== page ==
2012 Annual Report
1a.Objectives (from AD-416):
The objective of this unified research effort is to improve the efficiency of plant production through a multi-disciplinary team approach that focuses on scheduling, the environment, energy, nutrient, water, and chemical growth regulator resources.
1b.Approach (from AD-416):
Develop protocols to flower plants at a specified plant size for the retail environment, and extending the marketing season by producing early- or late-flowering plants for different locations in the U.S. A single product or tank mix growth retardant applications for new crops that reduce elongation most without delaying flowering and whether innovative practices such as rewetting of foliage increases efficiency of growth regulators. Identify the crops and stages of development in which lighting is most effective. In addition, photoperiodic lighting is increasingly being used to induce earlier flowering during the winter and spring. Determine how photoperiodic lighting can be maximized by investigating how light quantity, quality, and duration (including cyclic lighting) impact flowering of a range of popular garden plants. Potential energy savings will be quantified by optimizing light and temperature to produce crops in the most efficient and cost-effective manner for different locations in the U.S. Develop tools and techniques that allow growers to more precisely control and manipulate flowering of greenhouse crops. Techniques will be developed for producing 'programmed' liners that have the branching, height potential, and flower bud development necessary so that the liner can be simply transplanted and quickly finished. "Bud meters" will be developed for important floriculture crops so that growers can manage greenhouse environments in order to properly time flowering on finished crops or to possibly reduce greenhouse temperatures to save fuel costs while still hitting the targeted market dates. Determine optimal fertilization rates and tissue nutrient levels to maximize growth of flowering plants and characterize the symptoms of nutritional disorders. Measure nutrient uptake through leaves, stems, and roots at different stages of rooting under greenhouse and controlled hydroponic conditions to match fertilizer supply with demand. Quantify the interaction of applied water and fertilizer rates on leaching of different forms of nutrients from propagation media. Identify the fertigation strategies that reduce nutrient leaching while maintaining crop health.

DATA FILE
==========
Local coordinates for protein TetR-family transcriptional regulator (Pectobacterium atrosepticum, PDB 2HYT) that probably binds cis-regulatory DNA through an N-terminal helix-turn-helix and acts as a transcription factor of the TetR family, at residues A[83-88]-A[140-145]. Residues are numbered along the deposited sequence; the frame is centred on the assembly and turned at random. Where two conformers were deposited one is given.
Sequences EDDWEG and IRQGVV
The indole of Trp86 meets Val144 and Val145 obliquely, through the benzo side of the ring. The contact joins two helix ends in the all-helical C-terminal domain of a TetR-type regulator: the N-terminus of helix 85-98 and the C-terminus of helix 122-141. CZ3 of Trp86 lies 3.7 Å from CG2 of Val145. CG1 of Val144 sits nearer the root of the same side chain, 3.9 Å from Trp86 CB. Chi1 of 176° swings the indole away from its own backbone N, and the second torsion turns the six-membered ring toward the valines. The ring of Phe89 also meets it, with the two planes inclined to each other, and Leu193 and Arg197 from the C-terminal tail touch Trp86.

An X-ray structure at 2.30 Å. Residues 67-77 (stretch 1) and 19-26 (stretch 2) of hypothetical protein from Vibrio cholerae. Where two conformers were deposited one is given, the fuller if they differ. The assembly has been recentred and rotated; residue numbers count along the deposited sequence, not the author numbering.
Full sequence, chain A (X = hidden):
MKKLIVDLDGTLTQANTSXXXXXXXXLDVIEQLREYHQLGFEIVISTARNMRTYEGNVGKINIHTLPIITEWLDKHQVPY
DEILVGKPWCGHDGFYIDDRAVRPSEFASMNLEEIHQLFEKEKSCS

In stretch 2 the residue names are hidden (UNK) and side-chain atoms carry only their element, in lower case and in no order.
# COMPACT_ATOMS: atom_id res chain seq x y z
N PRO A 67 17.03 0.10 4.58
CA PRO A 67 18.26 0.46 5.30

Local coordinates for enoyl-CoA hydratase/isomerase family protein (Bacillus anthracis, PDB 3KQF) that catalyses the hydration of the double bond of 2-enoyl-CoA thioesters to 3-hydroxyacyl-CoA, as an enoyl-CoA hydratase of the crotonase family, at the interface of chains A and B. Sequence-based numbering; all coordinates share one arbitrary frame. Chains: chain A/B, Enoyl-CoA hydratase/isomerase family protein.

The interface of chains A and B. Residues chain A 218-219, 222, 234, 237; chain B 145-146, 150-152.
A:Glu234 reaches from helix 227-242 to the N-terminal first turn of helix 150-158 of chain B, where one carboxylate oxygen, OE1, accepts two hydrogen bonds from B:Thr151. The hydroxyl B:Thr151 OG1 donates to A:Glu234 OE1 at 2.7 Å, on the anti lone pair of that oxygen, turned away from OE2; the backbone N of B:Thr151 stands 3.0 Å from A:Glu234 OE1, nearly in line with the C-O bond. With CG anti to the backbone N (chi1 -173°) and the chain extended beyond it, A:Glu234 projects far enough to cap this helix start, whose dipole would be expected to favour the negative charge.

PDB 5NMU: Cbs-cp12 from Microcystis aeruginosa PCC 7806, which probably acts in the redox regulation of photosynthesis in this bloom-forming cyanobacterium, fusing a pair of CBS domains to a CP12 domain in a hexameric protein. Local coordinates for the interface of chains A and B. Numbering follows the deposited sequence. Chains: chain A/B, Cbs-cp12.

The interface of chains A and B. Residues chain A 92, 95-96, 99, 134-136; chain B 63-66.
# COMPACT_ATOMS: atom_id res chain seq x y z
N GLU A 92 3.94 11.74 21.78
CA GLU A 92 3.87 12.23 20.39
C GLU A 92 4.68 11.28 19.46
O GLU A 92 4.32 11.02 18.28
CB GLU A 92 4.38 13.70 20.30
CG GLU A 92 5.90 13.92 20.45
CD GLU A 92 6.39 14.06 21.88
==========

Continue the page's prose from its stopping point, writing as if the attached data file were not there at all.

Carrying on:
Managing Temperature in Greenhouses for Energy Conservation: A second experiment was conducted to quantify the effect of temperature on crop timing and plant quality for a range of popular bedding plant species. Approximately 20 different crops were grown in our research greenhouses at constant temperatures ranging from 57 to 79 °F, and flowering time and plant quality parameters were recorded. These results are being combined with a previous experimental replicate. Currently, data is being analyzed and generating equations that predict flowering time within the temperature range studied. These equations allow for extrapolation beyond this temperature range to estimate the species-specific base temperature and in some instances, maximum temperature. This information will be added to the Virtual Grower program.